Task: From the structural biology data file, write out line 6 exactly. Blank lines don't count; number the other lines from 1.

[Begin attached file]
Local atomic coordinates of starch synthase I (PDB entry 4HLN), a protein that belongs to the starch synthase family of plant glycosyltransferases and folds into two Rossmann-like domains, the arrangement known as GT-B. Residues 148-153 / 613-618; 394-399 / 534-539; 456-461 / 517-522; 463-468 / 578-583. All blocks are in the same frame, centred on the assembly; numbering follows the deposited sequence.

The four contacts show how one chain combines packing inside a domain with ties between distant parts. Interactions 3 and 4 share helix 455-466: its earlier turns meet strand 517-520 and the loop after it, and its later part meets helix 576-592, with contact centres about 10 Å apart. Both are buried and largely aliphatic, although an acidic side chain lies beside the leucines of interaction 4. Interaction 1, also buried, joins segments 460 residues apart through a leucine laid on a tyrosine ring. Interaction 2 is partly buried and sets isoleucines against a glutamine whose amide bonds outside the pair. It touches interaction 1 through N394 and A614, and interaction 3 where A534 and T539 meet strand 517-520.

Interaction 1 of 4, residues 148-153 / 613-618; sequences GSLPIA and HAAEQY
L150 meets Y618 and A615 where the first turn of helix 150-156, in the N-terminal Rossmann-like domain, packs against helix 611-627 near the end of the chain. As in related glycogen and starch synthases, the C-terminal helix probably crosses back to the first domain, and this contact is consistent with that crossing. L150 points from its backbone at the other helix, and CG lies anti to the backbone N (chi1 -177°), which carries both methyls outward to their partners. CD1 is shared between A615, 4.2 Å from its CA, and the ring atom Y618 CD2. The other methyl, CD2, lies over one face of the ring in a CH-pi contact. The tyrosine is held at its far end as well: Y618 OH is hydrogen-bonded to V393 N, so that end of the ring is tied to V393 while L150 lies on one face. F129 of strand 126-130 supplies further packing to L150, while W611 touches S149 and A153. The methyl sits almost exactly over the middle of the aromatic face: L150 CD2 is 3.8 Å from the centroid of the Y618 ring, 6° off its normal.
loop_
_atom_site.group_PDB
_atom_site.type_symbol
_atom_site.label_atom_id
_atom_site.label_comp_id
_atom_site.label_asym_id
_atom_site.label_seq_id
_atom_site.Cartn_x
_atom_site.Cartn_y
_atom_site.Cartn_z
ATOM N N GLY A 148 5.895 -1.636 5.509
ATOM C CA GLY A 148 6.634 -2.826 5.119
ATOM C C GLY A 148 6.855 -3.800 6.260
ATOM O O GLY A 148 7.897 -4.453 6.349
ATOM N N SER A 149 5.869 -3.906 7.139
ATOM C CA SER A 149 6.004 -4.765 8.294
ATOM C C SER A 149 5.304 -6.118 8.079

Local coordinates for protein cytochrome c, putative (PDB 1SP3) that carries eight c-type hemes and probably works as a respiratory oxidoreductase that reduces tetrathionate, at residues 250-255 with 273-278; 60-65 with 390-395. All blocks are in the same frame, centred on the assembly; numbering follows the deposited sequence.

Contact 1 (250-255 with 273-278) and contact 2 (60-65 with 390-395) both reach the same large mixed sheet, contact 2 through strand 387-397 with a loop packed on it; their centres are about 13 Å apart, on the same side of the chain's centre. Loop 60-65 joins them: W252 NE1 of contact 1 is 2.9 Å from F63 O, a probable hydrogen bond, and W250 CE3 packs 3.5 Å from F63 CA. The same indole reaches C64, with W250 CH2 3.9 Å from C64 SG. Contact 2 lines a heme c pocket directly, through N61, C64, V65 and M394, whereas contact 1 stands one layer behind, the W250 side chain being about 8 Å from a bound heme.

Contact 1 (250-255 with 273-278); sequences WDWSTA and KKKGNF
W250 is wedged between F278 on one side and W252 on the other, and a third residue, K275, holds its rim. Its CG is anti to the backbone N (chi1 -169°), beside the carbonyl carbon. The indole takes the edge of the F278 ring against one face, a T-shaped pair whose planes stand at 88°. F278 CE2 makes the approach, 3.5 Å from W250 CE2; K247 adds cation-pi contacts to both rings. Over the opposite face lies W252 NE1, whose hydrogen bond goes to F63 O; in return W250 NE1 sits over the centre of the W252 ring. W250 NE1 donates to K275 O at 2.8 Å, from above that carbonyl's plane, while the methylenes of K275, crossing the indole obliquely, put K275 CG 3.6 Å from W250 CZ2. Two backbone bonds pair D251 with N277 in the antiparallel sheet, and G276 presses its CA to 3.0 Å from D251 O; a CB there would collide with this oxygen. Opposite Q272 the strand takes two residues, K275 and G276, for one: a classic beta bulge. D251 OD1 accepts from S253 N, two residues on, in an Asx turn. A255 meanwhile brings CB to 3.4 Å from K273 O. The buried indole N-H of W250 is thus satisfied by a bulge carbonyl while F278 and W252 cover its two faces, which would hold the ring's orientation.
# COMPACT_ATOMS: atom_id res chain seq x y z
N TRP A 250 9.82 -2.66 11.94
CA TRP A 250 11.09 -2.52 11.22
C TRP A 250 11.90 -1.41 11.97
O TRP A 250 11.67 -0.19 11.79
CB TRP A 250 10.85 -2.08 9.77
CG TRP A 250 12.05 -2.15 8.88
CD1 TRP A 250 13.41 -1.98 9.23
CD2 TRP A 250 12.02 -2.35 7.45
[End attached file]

_atom_site.group_PDB